In many ways the Franco-Prussian War of 1870 to 1871 was one of the most influential political events in the lives of an entire generation of young artists and writers in late 19th century Europe. The shockingly swift defeat of Napoleon III’s fractious French Empire at the hands of the industrious, Prussian-led North German Confederation, and the humiliating capture of the Bonaparte emperor and 100,000 of his soldiers at the Battle of Sedan, stunned the Continent. Subsequent events in the city of Paris, revolution, civil war and siege, captivated the interest of Europeans of all classes for months, some of whom believed that a major rupture in the politics of Europe was imminent as the extremes of the metropolitan right and left vied for attention and influence. Reports detailing the emergence of a democratically chaotic Third Republic in France vied for newspaper space with correspondence from Germany where a patchwork quilt of Medieval kingdoms and duchies were improbably coalescing as the German Empire under Prussia’s William I. For many late 19th century commentators and intellectuals any change seemed possible amidst the constitutional and territorial turbulence sweeping the continent.
One of the states with the most to lose from this radical realignment of European politics was the United Kingdom of Great Britain and Ireland, which feared the emergence of a regional challenger to its piratical global empire. This concern was reflected in the popular culture of the time, with the assumption that a war for primacy between the main Teutonic races, German and English, was an inevitability. From such anxieties grew the genre of pulp-like fiction known as “invasion literature”, which sprouted localised versions across Europe. In some cases the imagined dangers were domestic: bomb-wielding anarchists and communists in Germany and France or gun-waving Fenian revolutionaries in the UK (the latter movement in particular inspiring an entire sub-genre for British and hibernophobic American readers). In other examples the threats were entirely foreign in nature: alien armies marching and riding across the borders or disembarking at the beaches and ports.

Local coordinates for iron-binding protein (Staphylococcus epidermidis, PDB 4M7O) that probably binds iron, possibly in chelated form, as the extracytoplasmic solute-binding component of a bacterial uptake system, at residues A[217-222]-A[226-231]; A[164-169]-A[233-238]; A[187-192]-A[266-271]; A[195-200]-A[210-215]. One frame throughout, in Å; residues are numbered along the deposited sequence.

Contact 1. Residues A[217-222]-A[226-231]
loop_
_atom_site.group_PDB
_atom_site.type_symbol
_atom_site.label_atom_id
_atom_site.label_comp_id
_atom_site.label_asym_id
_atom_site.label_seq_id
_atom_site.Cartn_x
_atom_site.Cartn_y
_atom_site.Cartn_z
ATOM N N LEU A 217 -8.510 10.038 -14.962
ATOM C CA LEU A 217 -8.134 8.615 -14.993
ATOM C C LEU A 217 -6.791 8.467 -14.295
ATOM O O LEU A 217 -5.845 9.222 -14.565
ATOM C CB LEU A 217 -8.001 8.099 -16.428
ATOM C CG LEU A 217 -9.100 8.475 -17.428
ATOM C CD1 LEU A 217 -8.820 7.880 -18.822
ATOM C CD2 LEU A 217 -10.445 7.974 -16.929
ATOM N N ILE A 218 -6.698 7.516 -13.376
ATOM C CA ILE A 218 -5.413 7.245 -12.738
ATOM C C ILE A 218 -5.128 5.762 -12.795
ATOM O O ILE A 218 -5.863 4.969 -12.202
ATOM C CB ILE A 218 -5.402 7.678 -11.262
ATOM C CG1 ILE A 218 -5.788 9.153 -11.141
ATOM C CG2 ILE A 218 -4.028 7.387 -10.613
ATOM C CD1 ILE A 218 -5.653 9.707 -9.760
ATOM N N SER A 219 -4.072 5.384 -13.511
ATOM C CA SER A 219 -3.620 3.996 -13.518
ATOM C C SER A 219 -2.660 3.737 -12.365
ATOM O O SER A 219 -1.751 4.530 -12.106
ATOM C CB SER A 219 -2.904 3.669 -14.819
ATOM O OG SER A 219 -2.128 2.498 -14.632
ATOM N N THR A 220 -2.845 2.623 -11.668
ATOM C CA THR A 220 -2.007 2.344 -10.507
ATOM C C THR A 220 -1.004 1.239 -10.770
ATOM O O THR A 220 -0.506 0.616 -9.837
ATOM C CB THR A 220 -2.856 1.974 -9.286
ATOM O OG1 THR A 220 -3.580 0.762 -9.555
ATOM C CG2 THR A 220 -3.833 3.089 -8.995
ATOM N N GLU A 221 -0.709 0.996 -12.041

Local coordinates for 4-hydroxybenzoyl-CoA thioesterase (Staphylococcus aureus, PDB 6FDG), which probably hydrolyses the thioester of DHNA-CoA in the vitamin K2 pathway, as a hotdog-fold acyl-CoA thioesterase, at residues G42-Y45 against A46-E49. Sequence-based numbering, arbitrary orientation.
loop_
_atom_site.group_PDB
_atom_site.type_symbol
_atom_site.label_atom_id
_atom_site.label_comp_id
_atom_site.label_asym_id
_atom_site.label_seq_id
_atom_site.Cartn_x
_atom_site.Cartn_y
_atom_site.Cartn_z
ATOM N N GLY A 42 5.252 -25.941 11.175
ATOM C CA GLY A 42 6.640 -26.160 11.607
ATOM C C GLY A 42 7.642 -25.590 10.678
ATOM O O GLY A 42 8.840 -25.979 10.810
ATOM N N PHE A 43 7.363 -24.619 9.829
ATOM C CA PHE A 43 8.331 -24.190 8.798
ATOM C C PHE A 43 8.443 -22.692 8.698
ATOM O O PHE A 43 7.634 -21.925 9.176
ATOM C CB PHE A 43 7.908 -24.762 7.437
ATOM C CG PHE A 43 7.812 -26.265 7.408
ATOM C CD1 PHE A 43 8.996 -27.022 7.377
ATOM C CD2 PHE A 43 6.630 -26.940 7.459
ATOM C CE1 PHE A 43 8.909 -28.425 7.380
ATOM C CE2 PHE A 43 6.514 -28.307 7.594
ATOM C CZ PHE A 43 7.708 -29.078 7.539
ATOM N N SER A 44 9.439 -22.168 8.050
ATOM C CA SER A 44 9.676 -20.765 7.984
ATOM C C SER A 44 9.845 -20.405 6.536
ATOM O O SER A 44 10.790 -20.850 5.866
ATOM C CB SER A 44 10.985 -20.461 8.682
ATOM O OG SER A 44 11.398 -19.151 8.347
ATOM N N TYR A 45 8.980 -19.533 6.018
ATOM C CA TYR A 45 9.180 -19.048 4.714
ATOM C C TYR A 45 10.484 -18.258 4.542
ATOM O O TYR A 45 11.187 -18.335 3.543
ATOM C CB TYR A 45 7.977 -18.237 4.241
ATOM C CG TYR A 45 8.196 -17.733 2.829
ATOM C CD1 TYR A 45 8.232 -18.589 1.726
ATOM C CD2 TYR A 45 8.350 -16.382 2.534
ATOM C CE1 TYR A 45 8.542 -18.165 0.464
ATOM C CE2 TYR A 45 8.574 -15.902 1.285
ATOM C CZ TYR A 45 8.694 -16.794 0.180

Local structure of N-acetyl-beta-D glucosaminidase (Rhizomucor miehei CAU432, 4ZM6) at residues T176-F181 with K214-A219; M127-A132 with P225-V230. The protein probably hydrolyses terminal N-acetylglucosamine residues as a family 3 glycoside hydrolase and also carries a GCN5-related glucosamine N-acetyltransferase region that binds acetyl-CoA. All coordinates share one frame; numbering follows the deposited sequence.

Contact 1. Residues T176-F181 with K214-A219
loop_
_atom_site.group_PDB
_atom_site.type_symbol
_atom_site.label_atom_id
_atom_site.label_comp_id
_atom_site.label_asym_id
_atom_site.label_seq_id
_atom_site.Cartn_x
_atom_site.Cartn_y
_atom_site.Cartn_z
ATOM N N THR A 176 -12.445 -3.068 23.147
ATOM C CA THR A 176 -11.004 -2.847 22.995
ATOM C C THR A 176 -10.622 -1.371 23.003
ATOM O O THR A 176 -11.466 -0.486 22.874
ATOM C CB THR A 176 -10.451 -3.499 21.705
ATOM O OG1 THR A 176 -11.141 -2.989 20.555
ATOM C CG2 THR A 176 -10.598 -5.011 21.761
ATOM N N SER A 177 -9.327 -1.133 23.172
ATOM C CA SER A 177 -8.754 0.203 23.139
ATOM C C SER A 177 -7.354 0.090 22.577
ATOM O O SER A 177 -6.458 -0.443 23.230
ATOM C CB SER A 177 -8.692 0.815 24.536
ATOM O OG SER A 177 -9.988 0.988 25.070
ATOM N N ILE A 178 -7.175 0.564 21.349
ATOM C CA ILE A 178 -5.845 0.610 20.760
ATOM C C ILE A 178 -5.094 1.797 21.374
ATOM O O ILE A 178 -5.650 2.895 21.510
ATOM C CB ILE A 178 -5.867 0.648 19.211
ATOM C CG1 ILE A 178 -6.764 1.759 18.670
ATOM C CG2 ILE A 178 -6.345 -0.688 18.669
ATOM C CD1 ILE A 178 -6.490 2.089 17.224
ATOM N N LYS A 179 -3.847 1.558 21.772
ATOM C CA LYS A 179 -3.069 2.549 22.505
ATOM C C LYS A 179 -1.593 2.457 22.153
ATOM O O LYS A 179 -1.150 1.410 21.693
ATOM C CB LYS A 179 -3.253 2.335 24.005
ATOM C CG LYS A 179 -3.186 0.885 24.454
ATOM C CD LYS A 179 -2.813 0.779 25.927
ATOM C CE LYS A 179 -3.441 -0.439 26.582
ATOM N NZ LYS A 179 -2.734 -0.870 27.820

One of the earliest instances of this latter phenomenon was George Tomkyns Chesney’s The Battle of Dorking: Reminiscences of a Volunteer, issued in 1871, which detailed an attempted conquest of Britain by an unnamed but suspiciously Germanic-sounding enemy. While undoubtedly controversial it was also hugely successful, with numerous reprints, letters to the newspapers and even music-hall songs. Most other works copied this same template, though HG Wells chose to subvert the genre with his science-fiction invasion adventure, The War of the Worlds, in 1897. However the most influential publications of the era were probably the 1903 novel, The Riddle of the Sands, by the Irish author and later freedom-fighter Erskine Childers, and William Le Queux’s The Invasion of 1910 (first serialised in 1906). The former, at least, remains in print to the present day.
Oddly, as Brexit paranoia devours mainstream discourse in the contemporary United Kingdom, with ministerial and press talk of malevolent conspiracies among the nations of Europe to thwart the UK’s desire for global influence, the country’s cultural hue is slowly coming to resemble that of its pre-Great War past. The suggestion by some Brexiteers that a period of financial hardship caused by a no-deal withdrawal from the European Union would be an edifying thing for the British people brings to mind the claims of politicians in the early 1900s that a damn good war was needed to put some fire into the belly of England’s callow and feckless youth. To remind them of their ascendant place in the natural and man-made order of things.
In any case, here is the YouTube cultural-commentator Lindsay Ellis with an interesting take on some modern examples of invasion literature. Albeit, of the cinematic variety.